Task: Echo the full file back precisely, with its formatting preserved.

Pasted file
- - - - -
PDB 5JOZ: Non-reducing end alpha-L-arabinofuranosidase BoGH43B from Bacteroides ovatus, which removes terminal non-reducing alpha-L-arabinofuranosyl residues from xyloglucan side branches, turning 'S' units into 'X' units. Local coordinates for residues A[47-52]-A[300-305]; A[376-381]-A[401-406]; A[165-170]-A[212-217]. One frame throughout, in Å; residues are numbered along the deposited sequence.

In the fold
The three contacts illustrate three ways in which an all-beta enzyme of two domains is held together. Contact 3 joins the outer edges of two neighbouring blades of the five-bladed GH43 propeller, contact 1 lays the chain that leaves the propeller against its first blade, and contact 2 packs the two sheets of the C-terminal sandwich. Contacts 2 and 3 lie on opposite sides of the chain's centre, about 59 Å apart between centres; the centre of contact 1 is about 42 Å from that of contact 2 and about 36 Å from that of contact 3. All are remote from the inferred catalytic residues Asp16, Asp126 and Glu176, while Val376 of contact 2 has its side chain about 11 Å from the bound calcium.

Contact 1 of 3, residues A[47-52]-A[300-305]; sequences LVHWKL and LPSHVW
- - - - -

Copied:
PDB 5JOZ: Non-reducing end alpha-L-arabinofuranosidase BoGH43B from Bacteroides ovatus, which removes terminal non-reducing alpha-L-arabinofuranosyl residues from xyloglucan side branches, turning 'S' units into 'X' units. Local coordinates for residues A[47-52]-A[300-305]; A[376-381]-A[401-406]; A[165-170]-A[212-217]. One frame throughout, in Å; residues are numbered along the deposited sequence.

In the fold
The three contacts illustrate three ways in which an all-beta enzyme of two domains is held together. Contact 3 joins the outer edges of two neighbouring blades of the five-bladed GH43 propeller, contact 1 lays the chain that leaves the propeller against its first blade, and contact 2 packs the two sheets of the C-terminal sandwich. Contacts 2 and 3 lie on opposite sides of the chain's centre, about 59 Å apart between centres; the centre of contact 1 is about 42 Å from that of contact 2 and about 36 Å from that of contact 3. All are remote from the inferred catalytic residues Asp16, Asp126 and Glu176, while Val376 of contact 2 has its side chain about 11 Å from the bound calcium.

Contact 1 of 3, residues A[47-52]-A[300-305]; sequences LVHWKL and LPSHVW